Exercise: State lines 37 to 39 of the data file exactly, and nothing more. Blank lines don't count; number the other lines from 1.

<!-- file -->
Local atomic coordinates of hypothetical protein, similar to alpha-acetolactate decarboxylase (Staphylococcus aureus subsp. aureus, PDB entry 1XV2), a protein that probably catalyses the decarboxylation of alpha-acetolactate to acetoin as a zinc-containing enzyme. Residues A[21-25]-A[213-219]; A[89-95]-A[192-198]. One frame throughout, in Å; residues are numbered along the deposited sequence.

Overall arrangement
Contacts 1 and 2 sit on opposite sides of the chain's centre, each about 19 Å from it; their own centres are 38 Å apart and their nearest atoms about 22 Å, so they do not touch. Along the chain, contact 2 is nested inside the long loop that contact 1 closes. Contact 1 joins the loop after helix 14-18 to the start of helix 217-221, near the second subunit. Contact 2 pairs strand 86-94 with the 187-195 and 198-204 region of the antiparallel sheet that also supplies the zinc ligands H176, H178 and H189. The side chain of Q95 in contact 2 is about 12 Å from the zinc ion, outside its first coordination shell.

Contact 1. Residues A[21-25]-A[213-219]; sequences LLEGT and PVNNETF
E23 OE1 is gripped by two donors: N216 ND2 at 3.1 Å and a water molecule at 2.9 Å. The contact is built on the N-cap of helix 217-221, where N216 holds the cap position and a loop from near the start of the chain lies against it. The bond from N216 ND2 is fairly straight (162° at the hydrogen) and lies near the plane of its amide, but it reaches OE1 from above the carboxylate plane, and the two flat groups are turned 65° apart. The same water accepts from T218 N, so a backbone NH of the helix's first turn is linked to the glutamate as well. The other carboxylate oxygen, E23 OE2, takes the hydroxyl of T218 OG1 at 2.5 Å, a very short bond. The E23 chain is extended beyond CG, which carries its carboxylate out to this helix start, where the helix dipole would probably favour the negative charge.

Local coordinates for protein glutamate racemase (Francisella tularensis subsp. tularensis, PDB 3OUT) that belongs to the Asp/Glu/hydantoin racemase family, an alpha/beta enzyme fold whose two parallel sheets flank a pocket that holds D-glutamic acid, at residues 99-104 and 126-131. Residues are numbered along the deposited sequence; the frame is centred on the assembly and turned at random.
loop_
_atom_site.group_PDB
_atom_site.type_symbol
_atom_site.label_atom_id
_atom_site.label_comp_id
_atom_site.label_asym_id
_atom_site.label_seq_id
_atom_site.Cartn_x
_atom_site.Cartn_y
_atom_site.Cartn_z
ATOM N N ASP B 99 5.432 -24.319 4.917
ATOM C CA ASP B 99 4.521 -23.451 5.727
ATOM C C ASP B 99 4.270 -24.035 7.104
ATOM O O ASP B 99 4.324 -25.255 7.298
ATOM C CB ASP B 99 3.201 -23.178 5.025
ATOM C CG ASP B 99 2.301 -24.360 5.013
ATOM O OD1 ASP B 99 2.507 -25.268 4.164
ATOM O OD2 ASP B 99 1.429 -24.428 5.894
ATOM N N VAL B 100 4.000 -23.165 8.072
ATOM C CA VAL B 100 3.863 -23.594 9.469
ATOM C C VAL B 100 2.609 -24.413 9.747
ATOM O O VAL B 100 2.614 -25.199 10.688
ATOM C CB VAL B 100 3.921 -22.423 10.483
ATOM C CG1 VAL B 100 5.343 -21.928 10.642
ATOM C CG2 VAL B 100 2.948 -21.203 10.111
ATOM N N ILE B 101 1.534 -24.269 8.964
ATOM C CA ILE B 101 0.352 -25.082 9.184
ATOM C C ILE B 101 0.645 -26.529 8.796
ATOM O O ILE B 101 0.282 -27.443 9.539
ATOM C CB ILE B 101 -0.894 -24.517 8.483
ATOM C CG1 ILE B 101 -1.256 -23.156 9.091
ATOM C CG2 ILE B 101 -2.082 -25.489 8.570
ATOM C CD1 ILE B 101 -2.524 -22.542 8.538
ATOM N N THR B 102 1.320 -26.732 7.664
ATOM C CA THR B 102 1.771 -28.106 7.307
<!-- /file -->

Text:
ATOM C CG1 ILE B 101 -1.256 -23.156 9.091
ATOM C CG2 ILE B 101 -2.082 -25.489 8.570
ATOM C CD1 ILE B 101 -2.524 -22.542 8.538